Farmer: 'I've seen it drier'
By Nathan Hardin
SALISBURY — Triple-digit temperatures and an abnormally dry summer have taken their toll on corn stalks, soybeans and livestock.
But local farmers say they’ve seen worse.
Kim Starnes, co-owner of Four S Farms off Long Ferry Road, said his corn should be OK if the weather follows the forecast and the area gets rain next week.
A continued dry spell, though, could hurt corn that’s still pollinating and affect soybean plants that are in the early stages.
“If it stays like this for the remainder of July, then they’re going to be hurting,” he said.
Starnes’ son, Jason, said this year had been good until about two weeks ago, when temperatures started to climb past normal highs, eventually topping 100 degrees and breaking records last weekend.
Jason counted on one hand the number of times it’s rained in the past few weeks — and the exact amount it rained.
“The heat is worse if it’s dry,” he said.
The N.C. Drought Management Advisory Council said this week that Rowan is one of nearly three dozen North Carolina counties where conditions are abnormally dry. Another 17 have slipped into moderate drought.
The National Weather Service predicts temperatures in the upper 90s today and Sunday, with only a slight chance of a storm each day. Relief could come after Monday, with highs forecast in the 80s and a 40 percent to 50 percent chance of rain each day next week.
• • •
Brad Johnson, livestock and dairy cooperative extension agent for Rowan County, said he hasn’t heard many concerns this year from farmers.
But some areas have been affected by dryness more than others.
“I’ve seen a bit of corn that’s curled up pretty badly in this heat, but at night it seems to uncurl in the cooler weather,” he said.
Regardless, the lack of rain isn’t close to the harshness of the early 2000s, Johnson said.
“I think we’re OK, drought-wise,” he said.
But he agreed the situation could get worse quickly without rain in the next few weeks.
“Livestock producers may start having to feed some hay because livestock aren’t going to be able to graze,” he said.
Chickens in outdoor coops are also vulnerable in hot weather, Johnson said, but commercial producers typically house their chickens in specialized units.
“They’re in an environmentally controlled facility,” he said.
• • •
One of those facilities is on the Starnes’ property.
Along with soybeans, corn and wheat, the Starneses raise chickens and Black Angus cattle.
Inside a long red chicken house — one of four on the property — the Starnes prepared Friday afternoon for new chicks.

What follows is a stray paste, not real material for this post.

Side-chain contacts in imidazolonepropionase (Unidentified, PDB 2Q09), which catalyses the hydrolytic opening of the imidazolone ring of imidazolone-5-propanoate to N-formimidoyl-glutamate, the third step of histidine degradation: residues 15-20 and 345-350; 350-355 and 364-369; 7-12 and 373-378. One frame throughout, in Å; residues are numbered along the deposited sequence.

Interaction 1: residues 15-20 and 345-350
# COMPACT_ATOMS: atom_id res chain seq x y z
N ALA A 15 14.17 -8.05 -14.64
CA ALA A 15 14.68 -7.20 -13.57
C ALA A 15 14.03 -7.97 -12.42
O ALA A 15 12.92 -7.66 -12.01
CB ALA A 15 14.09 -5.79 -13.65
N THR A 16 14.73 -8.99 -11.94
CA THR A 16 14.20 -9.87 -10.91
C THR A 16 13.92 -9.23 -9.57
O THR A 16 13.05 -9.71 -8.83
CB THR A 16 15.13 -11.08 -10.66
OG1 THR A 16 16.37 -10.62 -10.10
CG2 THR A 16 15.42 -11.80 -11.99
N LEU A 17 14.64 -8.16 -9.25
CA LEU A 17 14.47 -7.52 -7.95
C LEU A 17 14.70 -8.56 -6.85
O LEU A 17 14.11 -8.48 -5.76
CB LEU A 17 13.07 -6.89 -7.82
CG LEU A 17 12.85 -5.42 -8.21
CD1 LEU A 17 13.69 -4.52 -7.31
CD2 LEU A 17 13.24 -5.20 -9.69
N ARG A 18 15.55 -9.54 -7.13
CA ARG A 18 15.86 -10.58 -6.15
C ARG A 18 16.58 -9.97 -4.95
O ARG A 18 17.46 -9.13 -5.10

All 13,000 of them.
Chickens can be susceptible to heat, but those at the farm are in a controlled environment.
Younger chicks do better than older chickens in the warm weather, Jason Starnes said.
The temperature inside the house stays a cool 94 degrees.
The constant breeze is key, he said. Large fans blow through the houses, keeping the chickens cool.
A small “control room” beside the house monitors the amount of feed, water and breeze the chickens get, Jason Starnes said, regardless of the scorching heat outside.
A high-tech generator attached to the building starts immediately if there is a power outage.
It’s one of the types of technology, Jason said, that farmers are using to help maintain consistency in different areas of agriculture.
Another type is a variety of corn plants they have that intentionally curl up in the heat.
“It’s just part of the defense mechanism built into the variety,” Jason said. “It’s looking bad, but that’s not such a bad thing as it used to be.”
• • •
David Correll, of Correll Farms, said his corn and soybeans have also been affected by the harsh conditions.
Even if it were to rain, he said, the damage may have been done.
“A lot of it is getting to the point now where there is not a lot helping it,” he said. “The corn is done making what it’s going to make.”
Correll said it’s difficult to tell the extent of the weather’s effect until harvest time.
“It can affect the size of the kernel and the weight of the kernel,” he said.
The extremely hot and dry weather, he said, can be devastating to corn.
“It will greatly diminish yield as to what it would be with the rain,” Correll said.
Johnny Moore, a Mount Ulla dairy farmer, said rain is expected early next week. And that could change everything.
“I still feel like our corn will be fair if we get rain in the next five to 10 days,” he said.
Moore said his crops still have some water in them from the last storm, but it’s disappearing quickly.
“I’m optimistic,” he said. “I’ve seen it drier.”
Contact reporter Nathan Hardin at 704-797-4246.
SALISBURY – Six people might have drowned last night on High Rock Lake if fellow boaters had not been alert... read more